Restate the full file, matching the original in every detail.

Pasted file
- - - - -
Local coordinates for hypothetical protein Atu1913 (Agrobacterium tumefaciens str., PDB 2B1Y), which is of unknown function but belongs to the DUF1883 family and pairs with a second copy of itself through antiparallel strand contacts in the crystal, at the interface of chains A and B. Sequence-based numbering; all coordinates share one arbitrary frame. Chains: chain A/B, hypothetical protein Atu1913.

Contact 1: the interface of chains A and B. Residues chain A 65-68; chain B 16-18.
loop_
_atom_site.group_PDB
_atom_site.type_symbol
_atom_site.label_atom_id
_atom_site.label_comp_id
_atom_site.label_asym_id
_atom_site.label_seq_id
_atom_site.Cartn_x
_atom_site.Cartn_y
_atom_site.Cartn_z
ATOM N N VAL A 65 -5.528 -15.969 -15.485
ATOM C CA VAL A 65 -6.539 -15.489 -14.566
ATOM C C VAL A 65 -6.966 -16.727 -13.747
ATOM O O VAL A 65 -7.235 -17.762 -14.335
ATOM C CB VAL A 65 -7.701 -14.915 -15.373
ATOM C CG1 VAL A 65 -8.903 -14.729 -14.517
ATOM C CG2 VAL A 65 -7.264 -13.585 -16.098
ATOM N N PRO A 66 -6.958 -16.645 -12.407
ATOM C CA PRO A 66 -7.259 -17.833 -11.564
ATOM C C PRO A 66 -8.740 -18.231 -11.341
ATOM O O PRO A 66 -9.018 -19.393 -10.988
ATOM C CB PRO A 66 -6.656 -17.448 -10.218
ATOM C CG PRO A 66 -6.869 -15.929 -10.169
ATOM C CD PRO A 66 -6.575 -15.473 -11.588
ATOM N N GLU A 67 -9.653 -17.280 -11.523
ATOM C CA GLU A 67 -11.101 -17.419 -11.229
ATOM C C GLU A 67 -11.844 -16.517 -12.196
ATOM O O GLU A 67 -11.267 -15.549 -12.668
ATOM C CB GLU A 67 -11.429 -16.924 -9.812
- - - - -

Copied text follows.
Local coordinates for hypothetical protein Atu1913 (Agrobacterium tumefaciens str., PDB 2B1Y), which is of unknown function but belongs to the DUF1883 family and pairs with a second copy of itself through antiparallel strand contacts in the crystal, at the interface of chains A and B. Sequence-based numbering; all coordinates share one arbitrary frame. Chains: chain A/B, hypothetical protein Atu1913.

Contact 1: the interface of chains A and B. Residues chain A 65-68; chain B 16-18.
loop_
_atom_site.group_PDB
_atom_site.type_symbol
_atom_site.label_atom_id
_atom_site.label_comp_id
_atom_site.label_asym_id
_atom_site.label_seq_id
_atom_site.Cartn_x
_atom_site.Cartn_y
_atom_site.Cartn_z
ATOM N N VAL A 65 -5.528 -15.969 -15.485
ATOM C CA VAL A 65 -6.539 -15.489 -14.566
ATOM C C VAL A 65 -6.966 -16.727 -13.747
ATOM O O VAL A 65 -7.235 -17.762 -14.335
ATOM C CB VAL A 65 -7.701 -14.915 -15.373
ATOM C CG1 VAL A 65 -8.903 -14.729 -14.517
ATOM C CG2 VAL A 65 -7.264 -13.585 -16.098
ATOM N N PRO A 66 -6.958 -16.645 -12.407
ATOM C CA PRO A 66 -7.259 -17.833 -11.564
ATOM C C PRO A 66 -8.740 -18.231 -11.341
ATOM O O PRO A 66 -9.018 -19.393 -10.988
ATOM C CB PRO A 66 -6.656 -17.448 -10.218
ATOM C CG PRO A 66 -6.869 -15.929 -10.169
ATOM C CD PRO A 66 -6.575 -15.473 -11.588
ATOM N N GLU A 67 -9.653 -17.280 -11.523
ATOM C CA GLU A 67 -11.101 -17.419 -11.229
ATOM C C GLU A 67 -11.844 -16.517 -12.196
ATOM O O GLU A 67 -11.267 -15.549 -12.668
ATOM C CB GLU A 67 -11.429 -16.924 -9.812